Instruction Guide: EV3 - Software: On-Brick Programming

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In this Lesson we have 1 Primary Instruction Resource:

  1. The EV3 On Brick Programming.

Writing an EV3 Brick Program

The primary material for this is the EV3 On Brick Programming.

The purpose of this lesson is to re-inforce the fact that robots do NOTHING but what they are told to do. A robot will perform actions and wait for changes to its environment, but only when told to do so.

In the EV3 Brick Program students can do the following:

  • Uses up to 16 blocks.
    • Wait blocks respond to sensor readings (touch, color, etc.)
    • Action blocks tell the robot what to do
  • Have one main loop. The program can run once, twice, or until your batteries run dead.
  • Build a sequence of actions such as starting and stopping motors, playing sounds, and displaying images on  a screen.
  • Timer Blocks May Be required to Get Expected Reults!!
  • After many actions, a wait block will be required to get a result
    • a motor or sound block in a loop will not create movement or the intended sound since the block keeps restarting before any ouptut can be seen/heard (or just get a clicking sound as the start of the sound repeats over and over)
    • add a timer block or wait-for-sensor block after these actions 
  • Set one paramater for each programming block (for e.g. turn on motor for 2 rotations).

Slide 1:

Have students:

  • Turn on the brick. The Brick does NOT need to be connected to a computer. All of the programming will be done on the Brick. Note...students will learn later that this program is MUCH easier to do using EV3-G. 
  • Move through EV3 Brick top level menu to “Brick Program” .
  • An arrow pointing 'up' will appear if you are on the right menu.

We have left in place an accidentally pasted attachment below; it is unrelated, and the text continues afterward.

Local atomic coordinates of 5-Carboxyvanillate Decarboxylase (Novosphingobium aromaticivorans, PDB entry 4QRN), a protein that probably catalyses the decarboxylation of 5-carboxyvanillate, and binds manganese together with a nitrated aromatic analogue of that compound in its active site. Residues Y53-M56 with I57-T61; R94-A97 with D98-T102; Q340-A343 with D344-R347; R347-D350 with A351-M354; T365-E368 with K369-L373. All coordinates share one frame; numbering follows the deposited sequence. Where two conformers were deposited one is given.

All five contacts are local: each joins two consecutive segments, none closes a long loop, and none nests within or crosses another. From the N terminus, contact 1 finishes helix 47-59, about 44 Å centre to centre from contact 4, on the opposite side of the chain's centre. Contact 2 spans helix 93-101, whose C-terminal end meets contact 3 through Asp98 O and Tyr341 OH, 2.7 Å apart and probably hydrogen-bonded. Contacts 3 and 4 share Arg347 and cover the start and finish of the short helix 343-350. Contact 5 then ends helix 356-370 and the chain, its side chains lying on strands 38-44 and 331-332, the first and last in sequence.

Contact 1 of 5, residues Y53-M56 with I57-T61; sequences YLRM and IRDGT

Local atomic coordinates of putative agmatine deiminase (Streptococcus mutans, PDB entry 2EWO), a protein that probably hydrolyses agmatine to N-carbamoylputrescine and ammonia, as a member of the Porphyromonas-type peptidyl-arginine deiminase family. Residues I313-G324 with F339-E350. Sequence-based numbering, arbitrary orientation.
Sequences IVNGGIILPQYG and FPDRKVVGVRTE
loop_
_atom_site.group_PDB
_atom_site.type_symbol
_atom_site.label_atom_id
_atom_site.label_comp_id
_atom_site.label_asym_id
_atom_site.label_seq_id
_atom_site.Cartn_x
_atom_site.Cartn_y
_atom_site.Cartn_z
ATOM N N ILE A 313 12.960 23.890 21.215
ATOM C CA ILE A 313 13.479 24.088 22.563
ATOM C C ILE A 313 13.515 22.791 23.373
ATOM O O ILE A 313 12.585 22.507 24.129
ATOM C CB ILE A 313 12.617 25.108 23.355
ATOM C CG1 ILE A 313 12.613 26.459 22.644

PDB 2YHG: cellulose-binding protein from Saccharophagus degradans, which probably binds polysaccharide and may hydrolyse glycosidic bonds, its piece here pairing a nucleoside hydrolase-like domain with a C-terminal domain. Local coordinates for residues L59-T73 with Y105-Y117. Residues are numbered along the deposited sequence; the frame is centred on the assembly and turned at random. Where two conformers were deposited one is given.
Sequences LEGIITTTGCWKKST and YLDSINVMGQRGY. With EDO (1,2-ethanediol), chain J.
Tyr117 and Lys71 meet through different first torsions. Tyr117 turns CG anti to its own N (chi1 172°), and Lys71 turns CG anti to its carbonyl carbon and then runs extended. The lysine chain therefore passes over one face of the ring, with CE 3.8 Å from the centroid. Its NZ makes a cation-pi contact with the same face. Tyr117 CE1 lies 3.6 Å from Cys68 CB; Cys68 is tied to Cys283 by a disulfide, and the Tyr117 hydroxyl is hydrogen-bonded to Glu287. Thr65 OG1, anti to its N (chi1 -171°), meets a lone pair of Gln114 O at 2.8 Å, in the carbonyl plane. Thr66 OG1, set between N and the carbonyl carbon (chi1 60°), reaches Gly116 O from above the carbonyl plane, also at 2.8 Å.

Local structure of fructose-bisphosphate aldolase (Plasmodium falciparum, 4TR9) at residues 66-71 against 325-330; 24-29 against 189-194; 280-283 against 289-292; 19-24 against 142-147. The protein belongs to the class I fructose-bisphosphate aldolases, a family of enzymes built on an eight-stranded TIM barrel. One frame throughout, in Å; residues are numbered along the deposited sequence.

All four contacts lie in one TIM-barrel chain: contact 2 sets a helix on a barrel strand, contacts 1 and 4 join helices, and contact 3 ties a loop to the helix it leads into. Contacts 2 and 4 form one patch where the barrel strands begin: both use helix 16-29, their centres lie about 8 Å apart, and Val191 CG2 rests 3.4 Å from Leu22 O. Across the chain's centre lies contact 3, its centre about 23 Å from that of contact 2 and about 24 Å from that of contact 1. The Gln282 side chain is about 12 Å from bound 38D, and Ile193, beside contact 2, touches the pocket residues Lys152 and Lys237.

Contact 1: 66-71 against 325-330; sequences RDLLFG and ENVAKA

• Blocks chosen will be inserted at the vertical line.
  • Use the UP button to access the Block Palette. Continue to press the UP button until you find the block you want.

Slide 2:

This is the full Brick Palette for writing on Brick programs. Have students discuss what they think the blocks in this palette might do.

  • The Blocks with the hourglasses are 'wait for input blocks'. An example of this would be...wait until the touch sensor is pressed then....do something (an action). This is how a robot senses its environment.
  • The Blocks with the arrows are Action Blocks.  An example of this would be...turn on motor.
  • The Trash Can is how we remove a current brock from a program.
  • The EV3 Core set that these students are working with does not hav all of these sensors. For example, there are no probes in this kit.

Slide 3:

  • Navigate the palette with Up, Down, Left, Right buttons.
  • Select desired block with Center button.
  • Press Center button AGAIN to modify one parameter of this block. Here the movement has been changed to go 'left'.
  • Select Back button to return to Beginning.
  • Use Center button to Run program.